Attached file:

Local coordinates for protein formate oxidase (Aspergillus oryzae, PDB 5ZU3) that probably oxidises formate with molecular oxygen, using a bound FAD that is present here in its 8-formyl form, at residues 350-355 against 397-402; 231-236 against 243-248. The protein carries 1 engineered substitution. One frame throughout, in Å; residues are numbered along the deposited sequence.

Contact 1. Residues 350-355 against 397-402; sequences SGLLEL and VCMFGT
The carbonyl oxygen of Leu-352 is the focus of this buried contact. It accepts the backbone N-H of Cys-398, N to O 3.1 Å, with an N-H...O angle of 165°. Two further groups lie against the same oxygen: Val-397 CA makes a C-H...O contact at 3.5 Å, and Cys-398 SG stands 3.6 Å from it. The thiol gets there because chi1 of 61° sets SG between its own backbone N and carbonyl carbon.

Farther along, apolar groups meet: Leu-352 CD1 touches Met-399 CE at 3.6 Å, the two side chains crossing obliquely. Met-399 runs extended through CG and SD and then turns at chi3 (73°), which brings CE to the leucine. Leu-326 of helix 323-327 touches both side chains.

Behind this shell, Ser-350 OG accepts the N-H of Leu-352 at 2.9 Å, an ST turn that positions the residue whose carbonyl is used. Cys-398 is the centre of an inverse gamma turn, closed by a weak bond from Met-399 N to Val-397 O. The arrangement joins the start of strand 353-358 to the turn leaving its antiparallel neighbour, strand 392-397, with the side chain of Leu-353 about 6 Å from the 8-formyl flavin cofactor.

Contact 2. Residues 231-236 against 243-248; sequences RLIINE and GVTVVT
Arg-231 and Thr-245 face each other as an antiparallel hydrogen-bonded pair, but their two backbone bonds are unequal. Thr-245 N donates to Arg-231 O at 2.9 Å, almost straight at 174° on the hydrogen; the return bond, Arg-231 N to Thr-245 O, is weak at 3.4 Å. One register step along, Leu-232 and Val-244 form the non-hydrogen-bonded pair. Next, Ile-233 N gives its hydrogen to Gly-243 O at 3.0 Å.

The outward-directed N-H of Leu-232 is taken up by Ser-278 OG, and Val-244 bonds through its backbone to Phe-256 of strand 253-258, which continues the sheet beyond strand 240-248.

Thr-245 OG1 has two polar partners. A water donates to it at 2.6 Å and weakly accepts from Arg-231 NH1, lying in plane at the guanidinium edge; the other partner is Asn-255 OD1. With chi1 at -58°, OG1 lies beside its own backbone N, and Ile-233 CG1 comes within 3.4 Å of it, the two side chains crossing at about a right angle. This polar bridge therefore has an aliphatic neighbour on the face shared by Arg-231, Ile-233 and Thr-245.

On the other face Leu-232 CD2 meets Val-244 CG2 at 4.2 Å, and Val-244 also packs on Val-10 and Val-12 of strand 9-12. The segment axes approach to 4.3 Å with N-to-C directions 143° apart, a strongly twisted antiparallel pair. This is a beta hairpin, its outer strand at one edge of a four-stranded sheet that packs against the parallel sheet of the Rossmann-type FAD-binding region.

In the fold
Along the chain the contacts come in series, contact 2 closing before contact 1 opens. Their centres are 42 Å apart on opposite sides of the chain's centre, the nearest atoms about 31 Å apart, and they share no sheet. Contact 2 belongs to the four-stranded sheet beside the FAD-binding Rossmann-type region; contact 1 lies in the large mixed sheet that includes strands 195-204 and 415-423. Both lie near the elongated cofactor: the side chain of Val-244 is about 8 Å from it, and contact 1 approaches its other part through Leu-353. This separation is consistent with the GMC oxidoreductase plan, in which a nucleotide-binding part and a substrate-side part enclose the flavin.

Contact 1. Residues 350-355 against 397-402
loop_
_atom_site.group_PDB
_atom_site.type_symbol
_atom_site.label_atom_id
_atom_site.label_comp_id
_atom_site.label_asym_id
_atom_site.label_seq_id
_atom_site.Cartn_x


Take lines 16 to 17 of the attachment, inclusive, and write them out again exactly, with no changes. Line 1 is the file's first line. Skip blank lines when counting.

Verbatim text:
_atom_site.type_symbol
_atom_site.label_atom_id